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Diagnostic practice and its impacts on parental health and child behaviour problems in autism spectrum disorders
  1. Phil Reed1,
  2. Lisa A Osborne2
  1. 1Department of Psychology, Swansea University, Swansea UK
  2. 2Long-term and Chronic Conditions Centre, Swansea University, Swansea, UK
  1. Correspondence to Professor Phil Reed, Department of Psychology, Swansea University, Singleton Park, Swansea SA2 8PP, UK; p.reed{at}swansea.ac.uk

Abstract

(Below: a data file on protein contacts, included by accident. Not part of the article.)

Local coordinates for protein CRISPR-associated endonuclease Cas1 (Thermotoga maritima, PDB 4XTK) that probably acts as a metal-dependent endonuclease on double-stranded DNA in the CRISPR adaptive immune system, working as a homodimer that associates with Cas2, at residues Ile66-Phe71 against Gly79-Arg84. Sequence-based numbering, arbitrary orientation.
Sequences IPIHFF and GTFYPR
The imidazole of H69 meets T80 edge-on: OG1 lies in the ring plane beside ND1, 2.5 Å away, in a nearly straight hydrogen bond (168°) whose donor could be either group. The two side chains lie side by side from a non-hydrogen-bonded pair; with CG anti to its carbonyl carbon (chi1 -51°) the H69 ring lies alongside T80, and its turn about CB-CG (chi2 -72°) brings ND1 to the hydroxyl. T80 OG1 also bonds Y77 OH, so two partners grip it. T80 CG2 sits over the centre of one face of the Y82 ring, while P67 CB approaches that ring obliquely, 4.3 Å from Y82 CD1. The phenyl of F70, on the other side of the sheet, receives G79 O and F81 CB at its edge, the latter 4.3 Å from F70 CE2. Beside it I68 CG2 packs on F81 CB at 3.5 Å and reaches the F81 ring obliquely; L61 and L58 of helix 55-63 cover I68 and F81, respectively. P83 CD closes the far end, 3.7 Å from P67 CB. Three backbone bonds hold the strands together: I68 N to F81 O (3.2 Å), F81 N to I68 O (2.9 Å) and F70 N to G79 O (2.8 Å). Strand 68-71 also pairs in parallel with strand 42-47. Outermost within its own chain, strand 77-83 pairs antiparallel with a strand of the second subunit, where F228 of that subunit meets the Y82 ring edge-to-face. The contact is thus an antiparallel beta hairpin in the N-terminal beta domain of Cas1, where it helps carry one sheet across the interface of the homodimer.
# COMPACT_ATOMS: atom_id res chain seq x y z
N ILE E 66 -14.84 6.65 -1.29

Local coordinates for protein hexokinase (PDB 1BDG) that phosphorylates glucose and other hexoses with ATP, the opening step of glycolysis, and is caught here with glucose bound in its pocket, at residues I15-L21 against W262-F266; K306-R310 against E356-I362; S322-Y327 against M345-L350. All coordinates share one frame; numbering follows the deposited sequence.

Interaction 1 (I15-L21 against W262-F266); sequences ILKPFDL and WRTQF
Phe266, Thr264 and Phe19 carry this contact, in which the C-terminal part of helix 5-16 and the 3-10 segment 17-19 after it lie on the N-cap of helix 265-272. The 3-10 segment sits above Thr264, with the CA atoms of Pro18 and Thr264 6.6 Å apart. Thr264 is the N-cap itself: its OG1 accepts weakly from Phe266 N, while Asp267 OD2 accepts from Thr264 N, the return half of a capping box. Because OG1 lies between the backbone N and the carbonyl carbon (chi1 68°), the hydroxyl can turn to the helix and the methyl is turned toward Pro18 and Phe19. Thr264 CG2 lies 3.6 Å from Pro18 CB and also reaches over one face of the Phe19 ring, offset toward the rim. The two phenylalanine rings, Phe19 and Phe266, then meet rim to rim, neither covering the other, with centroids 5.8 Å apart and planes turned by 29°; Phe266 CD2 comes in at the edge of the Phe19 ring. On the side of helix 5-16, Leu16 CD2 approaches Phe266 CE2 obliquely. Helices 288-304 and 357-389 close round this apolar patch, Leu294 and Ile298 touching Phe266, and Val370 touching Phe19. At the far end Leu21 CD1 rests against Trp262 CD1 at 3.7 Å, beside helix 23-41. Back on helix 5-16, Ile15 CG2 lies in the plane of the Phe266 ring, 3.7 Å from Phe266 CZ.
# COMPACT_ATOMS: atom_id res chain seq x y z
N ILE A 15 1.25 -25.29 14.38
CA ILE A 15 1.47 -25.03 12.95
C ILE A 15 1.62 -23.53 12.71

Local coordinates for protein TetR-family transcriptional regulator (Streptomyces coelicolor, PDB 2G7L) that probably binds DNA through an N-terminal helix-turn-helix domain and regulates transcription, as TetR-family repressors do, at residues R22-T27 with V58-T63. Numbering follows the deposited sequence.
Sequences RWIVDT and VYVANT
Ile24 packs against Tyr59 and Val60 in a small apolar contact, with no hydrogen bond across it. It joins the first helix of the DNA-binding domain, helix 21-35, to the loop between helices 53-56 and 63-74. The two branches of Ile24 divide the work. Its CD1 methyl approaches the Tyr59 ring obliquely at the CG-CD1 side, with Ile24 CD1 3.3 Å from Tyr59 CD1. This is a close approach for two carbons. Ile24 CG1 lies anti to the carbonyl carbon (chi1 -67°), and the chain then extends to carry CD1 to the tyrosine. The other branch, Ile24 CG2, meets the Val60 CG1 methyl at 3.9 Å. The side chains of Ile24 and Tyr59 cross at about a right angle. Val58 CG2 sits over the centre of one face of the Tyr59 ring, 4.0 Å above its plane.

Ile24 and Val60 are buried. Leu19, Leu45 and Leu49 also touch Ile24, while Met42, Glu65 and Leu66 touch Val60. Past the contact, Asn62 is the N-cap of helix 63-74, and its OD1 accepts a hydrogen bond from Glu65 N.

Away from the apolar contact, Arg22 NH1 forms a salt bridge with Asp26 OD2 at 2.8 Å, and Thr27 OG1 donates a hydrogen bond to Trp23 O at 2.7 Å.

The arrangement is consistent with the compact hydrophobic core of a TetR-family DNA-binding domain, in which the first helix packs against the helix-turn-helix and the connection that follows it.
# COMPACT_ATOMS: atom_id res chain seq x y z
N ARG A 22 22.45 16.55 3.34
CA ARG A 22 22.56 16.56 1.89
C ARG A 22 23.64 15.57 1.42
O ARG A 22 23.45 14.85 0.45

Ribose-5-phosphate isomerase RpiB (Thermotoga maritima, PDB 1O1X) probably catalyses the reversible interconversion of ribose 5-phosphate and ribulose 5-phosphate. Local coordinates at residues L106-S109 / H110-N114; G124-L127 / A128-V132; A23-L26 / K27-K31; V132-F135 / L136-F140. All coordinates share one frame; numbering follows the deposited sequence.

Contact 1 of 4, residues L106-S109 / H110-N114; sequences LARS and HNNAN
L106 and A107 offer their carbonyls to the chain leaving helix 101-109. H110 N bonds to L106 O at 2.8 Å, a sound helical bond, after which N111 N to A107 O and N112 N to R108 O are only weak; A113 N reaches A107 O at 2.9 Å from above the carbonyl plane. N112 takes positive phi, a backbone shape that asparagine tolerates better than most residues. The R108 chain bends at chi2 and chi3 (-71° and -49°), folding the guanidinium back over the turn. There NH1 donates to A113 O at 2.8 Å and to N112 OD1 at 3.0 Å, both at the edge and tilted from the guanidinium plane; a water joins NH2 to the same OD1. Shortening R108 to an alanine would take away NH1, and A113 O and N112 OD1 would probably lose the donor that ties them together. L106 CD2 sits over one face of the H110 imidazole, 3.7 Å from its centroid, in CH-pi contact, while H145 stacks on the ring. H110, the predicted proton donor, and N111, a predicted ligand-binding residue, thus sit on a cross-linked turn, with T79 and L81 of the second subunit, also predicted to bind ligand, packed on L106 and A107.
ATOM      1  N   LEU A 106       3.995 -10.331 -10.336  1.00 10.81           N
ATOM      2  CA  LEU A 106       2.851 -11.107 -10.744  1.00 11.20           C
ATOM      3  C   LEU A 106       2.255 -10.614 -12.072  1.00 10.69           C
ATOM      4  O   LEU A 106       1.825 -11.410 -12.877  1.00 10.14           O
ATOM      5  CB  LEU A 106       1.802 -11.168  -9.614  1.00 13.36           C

Obtaining a diagnosis is a key point in developing a treatment plan for children with autism spectrum disorders (ASD), but little attention has been paid to the impacts of diagnostic practices on families, and the consequent impact on child outcomes. Parents’ experiences during ASD diagnosis for their child can be stressful, and such stress can lead to parental ill health, child-behaviour problems, and poorer child outcomes following treatment. Thus, the conduct of diagnosis may be of particular importance for subsequent child outcomes and parental health. A lack of knowledge regarding best diagnostic practice may ultimately impair treatment efficacy and lead to increased health- and economic-burdens. Given this, the current article examines recent work concerning: parental experiences of ASD diagnoses; general health and psychological functioning of parents of newly-diagnosed children with ASD; aspects of the diagnostic process impacting on parental functioning; and the relationship of parental functioning to child outcomes. These are placed into the context of diagnostic best practice for ASD, and understanding the complex relationship between ASD and family variables.

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